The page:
The social, psychological, emotional morbidity and adjustment techniques for women with anal incontinence following Obstetric Anal Sphincter Injury: Use of a word picture to identify a hidden syndrome

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Abstract

Background: To identify the emotional, social and psychological consequences and recovery process of anal incontinence (AI) following obstetric anal sphincter injuries (OASIS) and explore if this can be identified as a recognisable syndrome with visual representation. Methods: A qualitative approach was adopted for this study. Data derived from case studies (n = 81) and interviews (n = 14) with women with AI after OASIS was used to identify the emotional, social and psychological consequences of AI after OASIS. Keywords and synonyms were extracted and the power of these statements displayed as a 'word picture'. The validity and authenticity of the word picture was then assessed by: a questionnaire sent to a group of mothers who had experienced this condition (n = 16); a focus group attended by mothers (n = 14) and supported by health professionals (n = 6) and via interviews with health professionals (n = 12) who were involved with helping mothers with AI following OASIS. Results: Women with AI resulting from OASIS have a specific syndrome - the 'OASIS Syndrome' - which we have uniquely visualised as a 'word picture'. They feel unclean which results in dignity loss, psychosexual morbidity, isolation, embarrassment, guilt, fear, grief, feeling low, anxiety, loss of confidence, a feeling of having been mutilated and a compromised role as a mother. Coping relies on repetitive washing (which may become a ritual), planning daily activities around toiletry needs, sharing, family support, employment if possible and attention to the baby. Recovery and healing is through care of the child and hope generated by love within the family. Conclusions: This study has identified a previously unrecognised 'OASIS Syndrome' and, by way of a new and unique 'word picture', revealed a hidden condition. There should be greater awareness by the public and profession about the 'OASIS Syndrome' and a mechanism for early identification of the condition and referral for management. This, if successful, would overcome the barrier of silence which surrounds this currently unspoken taboo.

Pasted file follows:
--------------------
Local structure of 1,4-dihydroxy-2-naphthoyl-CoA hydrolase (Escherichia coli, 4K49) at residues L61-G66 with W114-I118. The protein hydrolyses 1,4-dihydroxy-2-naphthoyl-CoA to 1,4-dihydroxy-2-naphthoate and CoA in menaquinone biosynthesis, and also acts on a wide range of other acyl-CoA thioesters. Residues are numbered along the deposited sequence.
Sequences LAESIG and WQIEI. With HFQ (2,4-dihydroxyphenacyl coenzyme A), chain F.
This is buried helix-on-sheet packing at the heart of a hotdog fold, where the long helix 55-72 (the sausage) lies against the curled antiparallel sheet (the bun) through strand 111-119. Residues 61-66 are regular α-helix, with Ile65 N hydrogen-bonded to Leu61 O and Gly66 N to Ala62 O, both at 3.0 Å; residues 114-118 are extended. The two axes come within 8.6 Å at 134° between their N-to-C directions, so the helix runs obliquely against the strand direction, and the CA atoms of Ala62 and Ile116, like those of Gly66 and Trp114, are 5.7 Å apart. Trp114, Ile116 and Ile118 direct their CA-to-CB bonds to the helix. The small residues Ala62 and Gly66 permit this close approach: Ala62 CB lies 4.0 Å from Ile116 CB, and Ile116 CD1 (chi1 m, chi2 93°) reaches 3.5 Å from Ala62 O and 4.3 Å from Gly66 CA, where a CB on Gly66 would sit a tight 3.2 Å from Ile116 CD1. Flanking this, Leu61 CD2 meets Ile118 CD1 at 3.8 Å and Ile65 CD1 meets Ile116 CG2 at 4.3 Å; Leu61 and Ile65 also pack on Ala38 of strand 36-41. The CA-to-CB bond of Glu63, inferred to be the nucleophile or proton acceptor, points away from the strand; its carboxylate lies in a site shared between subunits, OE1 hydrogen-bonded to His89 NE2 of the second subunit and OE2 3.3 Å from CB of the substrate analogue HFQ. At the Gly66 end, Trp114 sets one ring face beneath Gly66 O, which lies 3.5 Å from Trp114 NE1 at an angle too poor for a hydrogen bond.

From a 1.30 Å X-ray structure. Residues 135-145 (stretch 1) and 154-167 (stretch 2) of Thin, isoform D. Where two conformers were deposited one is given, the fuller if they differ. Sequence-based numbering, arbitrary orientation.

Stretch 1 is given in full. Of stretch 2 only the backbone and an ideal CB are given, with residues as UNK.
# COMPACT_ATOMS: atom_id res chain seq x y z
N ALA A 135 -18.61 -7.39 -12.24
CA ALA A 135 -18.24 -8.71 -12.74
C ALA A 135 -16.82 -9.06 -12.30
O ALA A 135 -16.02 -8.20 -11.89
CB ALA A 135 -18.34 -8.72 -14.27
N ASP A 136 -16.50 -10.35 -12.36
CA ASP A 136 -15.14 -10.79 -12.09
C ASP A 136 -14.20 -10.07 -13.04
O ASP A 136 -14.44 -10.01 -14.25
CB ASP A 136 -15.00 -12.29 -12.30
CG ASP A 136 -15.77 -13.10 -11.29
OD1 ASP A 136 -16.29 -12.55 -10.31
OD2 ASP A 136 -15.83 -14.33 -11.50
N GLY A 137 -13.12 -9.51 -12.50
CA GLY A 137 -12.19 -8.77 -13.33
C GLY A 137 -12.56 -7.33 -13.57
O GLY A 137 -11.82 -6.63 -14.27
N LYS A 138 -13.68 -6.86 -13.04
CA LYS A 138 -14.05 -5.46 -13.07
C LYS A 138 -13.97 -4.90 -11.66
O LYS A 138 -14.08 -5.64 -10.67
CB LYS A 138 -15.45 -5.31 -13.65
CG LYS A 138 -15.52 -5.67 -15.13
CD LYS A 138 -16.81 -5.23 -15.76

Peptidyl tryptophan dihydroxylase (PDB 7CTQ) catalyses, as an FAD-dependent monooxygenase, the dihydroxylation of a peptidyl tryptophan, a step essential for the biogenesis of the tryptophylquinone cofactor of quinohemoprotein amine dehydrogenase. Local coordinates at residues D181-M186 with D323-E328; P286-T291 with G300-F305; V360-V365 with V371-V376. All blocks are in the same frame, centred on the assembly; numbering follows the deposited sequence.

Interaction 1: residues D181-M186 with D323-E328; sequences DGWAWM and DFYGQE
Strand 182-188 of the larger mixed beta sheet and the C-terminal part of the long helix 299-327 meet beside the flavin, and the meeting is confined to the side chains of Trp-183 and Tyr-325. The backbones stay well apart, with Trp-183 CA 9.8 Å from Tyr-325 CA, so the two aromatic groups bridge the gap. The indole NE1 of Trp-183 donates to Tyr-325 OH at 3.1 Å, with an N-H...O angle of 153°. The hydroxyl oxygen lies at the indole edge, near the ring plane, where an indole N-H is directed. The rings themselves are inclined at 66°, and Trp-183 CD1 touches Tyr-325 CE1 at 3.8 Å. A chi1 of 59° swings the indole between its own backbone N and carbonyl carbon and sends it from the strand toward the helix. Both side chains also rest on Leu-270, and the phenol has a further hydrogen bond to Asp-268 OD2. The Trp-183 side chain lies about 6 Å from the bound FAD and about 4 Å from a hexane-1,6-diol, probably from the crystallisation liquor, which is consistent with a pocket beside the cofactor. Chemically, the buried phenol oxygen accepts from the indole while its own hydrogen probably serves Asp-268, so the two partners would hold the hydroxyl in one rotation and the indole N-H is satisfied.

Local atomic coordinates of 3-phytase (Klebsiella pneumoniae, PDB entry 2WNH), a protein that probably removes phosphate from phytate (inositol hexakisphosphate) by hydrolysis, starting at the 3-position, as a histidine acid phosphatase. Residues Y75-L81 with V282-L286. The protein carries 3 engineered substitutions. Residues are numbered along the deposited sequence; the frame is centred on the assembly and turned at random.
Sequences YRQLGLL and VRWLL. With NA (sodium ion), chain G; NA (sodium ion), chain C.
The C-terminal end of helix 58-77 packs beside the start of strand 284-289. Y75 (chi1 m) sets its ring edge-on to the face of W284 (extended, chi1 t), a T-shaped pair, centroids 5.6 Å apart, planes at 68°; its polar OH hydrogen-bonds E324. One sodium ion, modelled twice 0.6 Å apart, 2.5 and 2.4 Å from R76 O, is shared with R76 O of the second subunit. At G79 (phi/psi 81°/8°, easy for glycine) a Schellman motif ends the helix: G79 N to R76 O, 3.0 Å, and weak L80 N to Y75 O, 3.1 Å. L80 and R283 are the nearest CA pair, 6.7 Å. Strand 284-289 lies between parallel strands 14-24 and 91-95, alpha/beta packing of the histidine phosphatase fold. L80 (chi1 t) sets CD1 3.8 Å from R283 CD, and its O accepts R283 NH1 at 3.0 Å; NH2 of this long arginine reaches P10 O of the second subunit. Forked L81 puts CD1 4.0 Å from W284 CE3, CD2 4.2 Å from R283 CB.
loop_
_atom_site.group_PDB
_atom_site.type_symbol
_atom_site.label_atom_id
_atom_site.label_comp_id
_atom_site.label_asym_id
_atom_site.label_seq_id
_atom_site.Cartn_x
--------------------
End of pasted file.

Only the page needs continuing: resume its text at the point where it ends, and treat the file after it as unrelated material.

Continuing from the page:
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APA

Keighley, M. R. B., Perston, Y., Bradshaw, E., Hayes, J., Keighley, D. M., & Webb, S. (2016). The social, psychological, emotional morbidity and adjustment techniques for women with anal incontinence following Obstetric Anal Sphincter Injury: Use of a word picture to identify a hidden syndrome. BMC Pregnancy and Childbirth, 16(1). https://doi.org/10.1186/s12884-016-1065-y

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